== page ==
The proliferation of healthy food labels may be ironically contributing to the obesity epidemic rather than reducing it

Jacob Suher, study author

Health specialists have warned that low-calorie foods, like cereal bars and yoghurts, are “invariably fake” and might be fuelling the problem.

Scientists behind the latest study, published in the Journal of the Association for Consumer Research, believe people order greater portion sizes when something is labelled “healthy”.

Study author Jacob Suher said: “The findings suggest the proliferation of healthy food labels may be ironically contributing to the obesity epidemic rather than reducing it.

"Consumers can use this knowledge to avoid overeating foods presented as healthy and to seek foods portrayed as nourishing when they want to feel full without overeating.”

Diet specialist Zoe Harcombe said: “Things that are seen as healthy, according to the NHS, are low in calories.

“Foods low in calories are invariably fake and higher in carbohydrates than fat.

“Fat is more satiating than carbohydrates and therefore food seen as healthy, wrongly, is less filling so people may have developed an association between ‘healthy’ and ‘less filling’.”

About sixty per cent of adults are now overweight, with obesity costing the NHS about £7billion a year.

The proliferation of healthy food labels may be ironically contributing to the obesity epidemic rather than reducing it

Jacob Suher, study author

Health specialists have warned that low-calorie foods, like cereal bars and yoghurts, are “invariably fake” and might be fuelling the problem.

Scientists behind the latest study, published in the Journal of the Association for Consumer Research, believe people order greater portion sizes when something is labelled “healthy”.

Study author Jacob Suher said: “The findings suggest the proliferation of healthy food labels may be ironically contributing to the obesity epidemic rather than reducing it.

"Consumers can use this knowledge to avoid overeating foods presented as healthy and to seek foods portrayed as nourishing when they want to feel full without overeating.”

Diet specialist Zoe Harcombe said: “Things that are seen as healthy, according to the NHS, are low in calories.

“Foods low in calories are invariably fake and higher in carbohydrates than fat.

“Fat is more satiating than carbohydrates and therefore food seen as healthy, wrongly, is less filling so people may have developed an association between ‘healthy’ and ‘less filling’.”

About sixty per cent of adults are now overweight, with obesity costing the NHS about £7billion a year.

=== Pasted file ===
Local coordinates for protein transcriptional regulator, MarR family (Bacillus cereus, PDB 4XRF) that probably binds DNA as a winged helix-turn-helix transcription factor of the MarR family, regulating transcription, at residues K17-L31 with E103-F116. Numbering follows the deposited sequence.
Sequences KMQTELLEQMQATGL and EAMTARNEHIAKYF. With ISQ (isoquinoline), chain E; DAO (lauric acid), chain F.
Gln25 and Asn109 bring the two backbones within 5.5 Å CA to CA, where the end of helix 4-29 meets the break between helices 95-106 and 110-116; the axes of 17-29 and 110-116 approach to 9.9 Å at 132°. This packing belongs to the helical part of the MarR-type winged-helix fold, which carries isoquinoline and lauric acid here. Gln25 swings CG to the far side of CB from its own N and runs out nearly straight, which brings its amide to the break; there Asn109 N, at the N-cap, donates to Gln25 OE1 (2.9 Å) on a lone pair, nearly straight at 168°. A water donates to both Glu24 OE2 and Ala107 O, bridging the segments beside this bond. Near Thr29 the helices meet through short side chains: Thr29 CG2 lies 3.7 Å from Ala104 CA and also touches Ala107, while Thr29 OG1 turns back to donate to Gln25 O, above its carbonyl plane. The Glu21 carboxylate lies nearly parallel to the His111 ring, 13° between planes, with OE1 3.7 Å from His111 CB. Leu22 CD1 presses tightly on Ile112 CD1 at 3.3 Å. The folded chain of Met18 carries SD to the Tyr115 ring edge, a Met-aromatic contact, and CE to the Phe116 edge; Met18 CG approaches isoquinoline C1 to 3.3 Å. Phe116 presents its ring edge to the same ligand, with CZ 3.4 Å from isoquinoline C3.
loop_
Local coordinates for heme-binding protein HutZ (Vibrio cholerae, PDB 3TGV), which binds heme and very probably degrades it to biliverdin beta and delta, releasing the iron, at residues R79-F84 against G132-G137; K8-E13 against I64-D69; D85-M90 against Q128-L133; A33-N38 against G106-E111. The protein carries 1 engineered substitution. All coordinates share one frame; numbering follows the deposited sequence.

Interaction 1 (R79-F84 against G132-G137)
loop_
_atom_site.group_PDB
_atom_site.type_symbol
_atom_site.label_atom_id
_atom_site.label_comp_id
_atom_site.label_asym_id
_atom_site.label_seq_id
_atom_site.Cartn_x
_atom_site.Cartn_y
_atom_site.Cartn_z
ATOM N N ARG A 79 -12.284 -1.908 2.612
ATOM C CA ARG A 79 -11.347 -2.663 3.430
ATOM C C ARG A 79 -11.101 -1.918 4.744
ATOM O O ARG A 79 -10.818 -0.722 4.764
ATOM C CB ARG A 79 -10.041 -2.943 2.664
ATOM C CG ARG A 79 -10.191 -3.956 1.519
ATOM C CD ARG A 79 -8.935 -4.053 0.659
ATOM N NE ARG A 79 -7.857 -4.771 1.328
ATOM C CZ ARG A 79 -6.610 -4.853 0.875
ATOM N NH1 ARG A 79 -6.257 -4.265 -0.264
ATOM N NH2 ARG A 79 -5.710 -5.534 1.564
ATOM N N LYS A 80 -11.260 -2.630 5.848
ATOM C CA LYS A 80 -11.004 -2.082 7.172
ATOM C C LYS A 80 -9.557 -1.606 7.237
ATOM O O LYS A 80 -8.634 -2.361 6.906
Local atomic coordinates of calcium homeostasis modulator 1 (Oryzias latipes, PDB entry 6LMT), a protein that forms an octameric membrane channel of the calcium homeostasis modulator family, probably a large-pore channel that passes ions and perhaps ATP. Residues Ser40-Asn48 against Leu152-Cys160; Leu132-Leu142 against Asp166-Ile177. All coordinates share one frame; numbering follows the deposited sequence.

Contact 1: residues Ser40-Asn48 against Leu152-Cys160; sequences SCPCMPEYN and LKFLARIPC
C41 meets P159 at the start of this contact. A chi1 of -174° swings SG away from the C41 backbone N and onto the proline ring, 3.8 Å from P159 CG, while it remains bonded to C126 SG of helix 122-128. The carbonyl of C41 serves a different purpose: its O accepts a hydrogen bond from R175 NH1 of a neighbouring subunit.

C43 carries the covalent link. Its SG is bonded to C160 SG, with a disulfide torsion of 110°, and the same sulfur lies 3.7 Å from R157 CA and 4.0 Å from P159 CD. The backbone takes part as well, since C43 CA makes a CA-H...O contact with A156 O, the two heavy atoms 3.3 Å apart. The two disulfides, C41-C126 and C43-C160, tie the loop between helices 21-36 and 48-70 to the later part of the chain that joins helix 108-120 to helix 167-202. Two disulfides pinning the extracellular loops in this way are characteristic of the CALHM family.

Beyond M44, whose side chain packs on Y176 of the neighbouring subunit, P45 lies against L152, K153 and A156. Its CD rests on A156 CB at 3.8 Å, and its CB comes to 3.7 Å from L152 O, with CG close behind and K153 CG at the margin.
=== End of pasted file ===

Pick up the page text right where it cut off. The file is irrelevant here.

Health Foods Make Us Eat Far More

 

Millions of us mistakenly believe wholesome food is less filling and gorge ourselves on bigger portions.

Despite billions of pounds spent encouraging people to try healthier alternatives, overeating remains one of the main causes of obesity.

Now a study has suggested nutritious food could be adding to the crisis as people devour more in the belief it will do no harm.

Researchers at the University of Texas in Austin, US, found people eat more wholesome food because they associate “healthy” with meaning less filling.

Health specialists have warned that low-calorie foods, like cereal bars and yoghurts, are “invariably fake” and might be fuelling the problem.

Scientists behind the latest study, published in the Journal of the Association for Consumer Research, believe people order greater portion sizes when something is labelled “healthy”.

Study author Jacob Suher said: “The findings suggest the proliferation of healthy food labels may be ironically contributing to the obesity epidemic rather than reducing it.

"Consumers can use this knowledge to avoid overeating foods presented as healthy and to seek foods portrayed as nourishing when they want to feel full without overeating.”

Diet specialist Zoe Harcombe said: “Things that are seen as healthy, according to the NHS, are low in calories.

“Foods low in calories are invariably fake and higher in carbohydrates than fat.

“Fat is more satiating than carbohydrates and therefore food seen as healthy, wrongly, is less filling so people may have developed an association between ‘healthy’ and ‘less filling’.”

About sixty per cent of adults are now overweight, with obesity costing the NHS about £7billion a year.

Figures show record numbers are receiving disability benefits because eating disorders have left them unable to work.

The number claiming up to £110 a week in incapacity benefit is now 2,640, meaning taxpayers are forking out as much as £15million a year.

Estimates suggest about 725,000 people in the UK now suffer from some form of eating disorder.